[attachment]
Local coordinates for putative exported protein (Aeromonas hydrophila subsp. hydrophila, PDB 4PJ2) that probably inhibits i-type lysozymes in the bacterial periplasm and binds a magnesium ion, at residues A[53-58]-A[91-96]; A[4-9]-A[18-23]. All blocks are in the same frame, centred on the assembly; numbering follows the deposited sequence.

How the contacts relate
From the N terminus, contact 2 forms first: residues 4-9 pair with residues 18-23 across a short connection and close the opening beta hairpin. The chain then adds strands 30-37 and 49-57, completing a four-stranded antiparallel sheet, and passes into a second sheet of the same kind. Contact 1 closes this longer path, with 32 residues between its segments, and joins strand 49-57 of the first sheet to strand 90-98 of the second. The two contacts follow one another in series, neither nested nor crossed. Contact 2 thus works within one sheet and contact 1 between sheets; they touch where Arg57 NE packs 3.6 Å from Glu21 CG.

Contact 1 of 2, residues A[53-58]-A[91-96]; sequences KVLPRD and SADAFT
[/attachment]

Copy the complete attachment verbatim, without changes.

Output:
Local coordinates for putative exported protein (Aeromonas hydrophila subsp. hydrophila, PDB 4PJ2) that probably inhibits i-type lysozymes in the bacterial periplasm and binds a magnesium ion, at residues A[53-58]-A[91-96]; A[4-9]-A[18-23]. All blocks are in the same frame, centred on the assembly; numbering follows the deposited sequence.

How the contacts relate
From the N terminus, contact 2 forms first: residues 4-9 pair with residues 18-23 across a short connection and close the opening beta hairpin. The chain then adds strands 30-37 and 49-57, completing a four-stranded antiparallel sheet, and passes into a second sheet of the same kind. Contact 1 closes this longer path, with 32 residues between its segments, and joins strand 49-57 of the first sheet to strand 90-98 of the second. The two contacts follow one another in series, neither nested nor crossed. Contact 2 thus works within one sheet and contact 1 between sheets; they touch where Arg57 NE packs 3.6 Å from Glu21 CG.

Contact 1 of 2, residues A[53-58]-A[91-96]; sequences KVLPRD and SADAFT